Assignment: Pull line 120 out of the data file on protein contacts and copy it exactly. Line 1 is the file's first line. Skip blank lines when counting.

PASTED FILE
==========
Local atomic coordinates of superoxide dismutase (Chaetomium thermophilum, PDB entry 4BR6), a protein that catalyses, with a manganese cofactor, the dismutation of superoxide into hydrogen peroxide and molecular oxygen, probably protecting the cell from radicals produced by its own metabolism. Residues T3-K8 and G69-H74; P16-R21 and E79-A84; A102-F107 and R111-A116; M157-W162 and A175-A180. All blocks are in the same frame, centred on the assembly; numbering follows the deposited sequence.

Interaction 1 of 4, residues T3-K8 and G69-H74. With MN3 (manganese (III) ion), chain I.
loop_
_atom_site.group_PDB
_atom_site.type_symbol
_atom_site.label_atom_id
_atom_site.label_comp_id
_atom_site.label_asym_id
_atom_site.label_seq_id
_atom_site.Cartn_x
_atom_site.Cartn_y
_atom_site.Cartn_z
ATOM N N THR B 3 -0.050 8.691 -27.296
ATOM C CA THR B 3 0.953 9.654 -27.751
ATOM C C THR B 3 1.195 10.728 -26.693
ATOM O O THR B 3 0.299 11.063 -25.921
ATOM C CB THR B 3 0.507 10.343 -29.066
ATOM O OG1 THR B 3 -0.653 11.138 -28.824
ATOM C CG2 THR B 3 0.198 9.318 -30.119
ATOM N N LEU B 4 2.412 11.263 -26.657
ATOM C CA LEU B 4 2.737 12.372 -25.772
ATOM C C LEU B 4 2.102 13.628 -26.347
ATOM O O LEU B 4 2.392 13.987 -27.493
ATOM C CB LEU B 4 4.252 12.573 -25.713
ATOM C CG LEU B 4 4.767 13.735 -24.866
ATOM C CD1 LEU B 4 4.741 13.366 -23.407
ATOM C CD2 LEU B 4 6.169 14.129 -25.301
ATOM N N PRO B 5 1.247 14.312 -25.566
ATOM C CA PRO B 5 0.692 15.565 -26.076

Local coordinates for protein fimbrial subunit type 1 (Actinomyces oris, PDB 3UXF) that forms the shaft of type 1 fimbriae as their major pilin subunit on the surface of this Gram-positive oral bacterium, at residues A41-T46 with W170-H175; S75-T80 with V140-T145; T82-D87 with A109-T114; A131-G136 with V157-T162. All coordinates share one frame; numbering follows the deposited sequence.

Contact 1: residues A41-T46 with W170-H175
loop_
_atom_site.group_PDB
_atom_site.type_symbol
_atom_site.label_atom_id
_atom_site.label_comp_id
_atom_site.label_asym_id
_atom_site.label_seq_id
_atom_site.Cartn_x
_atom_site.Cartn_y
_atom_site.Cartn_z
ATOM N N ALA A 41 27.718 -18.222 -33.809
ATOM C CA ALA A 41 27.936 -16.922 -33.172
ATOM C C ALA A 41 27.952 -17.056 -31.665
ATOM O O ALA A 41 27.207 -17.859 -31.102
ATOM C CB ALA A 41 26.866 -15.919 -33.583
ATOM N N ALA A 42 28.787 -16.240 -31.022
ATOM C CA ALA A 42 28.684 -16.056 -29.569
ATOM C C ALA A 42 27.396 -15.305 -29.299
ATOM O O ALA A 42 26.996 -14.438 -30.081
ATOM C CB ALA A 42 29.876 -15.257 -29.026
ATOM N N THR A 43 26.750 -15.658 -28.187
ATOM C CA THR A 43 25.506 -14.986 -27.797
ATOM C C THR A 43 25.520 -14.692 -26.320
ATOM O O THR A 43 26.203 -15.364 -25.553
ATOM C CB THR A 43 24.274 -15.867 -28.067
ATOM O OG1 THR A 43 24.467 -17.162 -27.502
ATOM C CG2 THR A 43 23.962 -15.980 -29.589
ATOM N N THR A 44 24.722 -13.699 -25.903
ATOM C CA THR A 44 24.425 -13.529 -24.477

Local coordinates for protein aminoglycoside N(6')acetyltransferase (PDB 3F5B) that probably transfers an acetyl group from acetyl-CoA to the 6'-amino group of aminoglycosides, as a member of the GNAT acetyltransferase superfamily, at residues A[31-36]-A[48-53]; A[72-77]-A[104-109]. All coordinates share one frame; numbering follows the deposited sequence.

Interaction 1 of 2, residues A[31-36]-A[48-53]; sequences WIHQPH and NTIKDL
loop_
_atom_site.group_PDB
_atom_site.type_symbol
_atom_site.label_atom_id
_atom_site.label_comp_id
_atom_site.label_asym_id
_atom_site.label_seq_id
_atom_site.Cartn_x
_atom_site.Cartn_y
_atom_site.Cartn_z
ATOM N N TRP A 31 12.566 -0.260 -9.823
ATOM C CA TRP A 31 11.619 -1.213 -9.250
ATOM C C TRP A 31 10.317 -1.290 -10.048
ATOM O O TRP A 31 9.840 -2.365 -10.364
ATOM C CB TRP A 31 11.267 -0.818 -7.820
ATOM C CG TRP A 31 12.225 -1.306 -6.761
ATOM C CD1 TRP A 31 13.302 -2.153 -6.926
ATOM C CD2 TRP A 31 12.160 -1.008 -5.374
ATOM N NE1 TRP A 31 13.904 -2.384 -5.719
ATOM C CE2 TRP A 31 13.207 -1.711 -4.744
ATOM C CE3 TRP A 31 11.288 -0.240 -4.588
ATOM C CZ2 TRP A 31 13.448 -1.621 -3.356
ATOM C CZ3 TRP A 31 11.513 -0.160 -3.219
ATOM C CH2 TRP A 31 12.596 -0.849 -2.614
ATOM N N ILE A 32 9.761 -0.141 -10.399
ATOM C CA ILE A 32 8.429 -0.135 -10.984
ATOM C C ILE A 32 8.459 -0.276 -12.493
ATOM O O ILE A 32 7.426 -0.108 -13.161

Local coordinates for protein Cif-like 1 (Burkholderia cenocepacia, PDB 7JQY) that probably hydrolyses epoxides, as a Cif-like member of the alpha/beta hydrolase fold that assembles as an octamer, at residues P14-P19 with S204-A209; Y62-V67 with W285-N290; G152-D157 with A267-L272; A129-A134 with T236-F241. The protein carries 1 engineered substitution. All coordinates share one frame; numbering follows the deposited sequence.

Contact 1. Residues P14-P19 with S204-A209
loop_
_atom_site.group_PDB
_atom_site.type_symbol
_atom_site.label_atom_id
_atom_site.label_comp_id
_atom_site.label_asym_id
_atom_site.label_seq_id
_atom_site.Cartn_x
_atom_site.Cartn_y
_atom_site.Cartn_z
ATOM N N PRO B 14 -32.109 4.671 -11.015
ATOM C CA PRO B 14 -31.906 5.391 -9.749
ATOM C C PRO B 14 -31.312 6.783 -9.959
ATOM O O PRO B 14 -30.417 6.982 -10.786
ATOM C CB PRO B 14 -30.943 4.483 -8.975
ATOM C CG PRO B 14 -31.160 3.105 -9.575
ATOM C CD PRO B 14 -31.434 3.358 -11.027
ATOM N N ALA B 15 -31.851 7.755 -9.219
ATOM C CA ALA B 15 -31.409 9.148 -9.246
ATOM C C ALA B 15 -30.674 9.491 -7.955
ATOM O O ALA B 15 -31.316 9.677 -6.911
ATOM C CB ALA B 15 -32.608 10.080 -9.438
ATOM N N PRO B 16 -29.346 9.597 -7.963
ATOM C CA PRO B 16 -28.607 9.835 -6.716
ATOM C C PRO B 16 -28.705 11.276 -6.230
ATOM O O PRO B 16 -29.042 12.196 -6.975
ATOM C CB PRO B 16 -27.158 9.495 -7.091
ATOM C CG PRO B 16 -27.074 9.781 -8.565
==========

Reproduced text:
ATOM C CG PRO B 16 -27.074 9.781 -8.565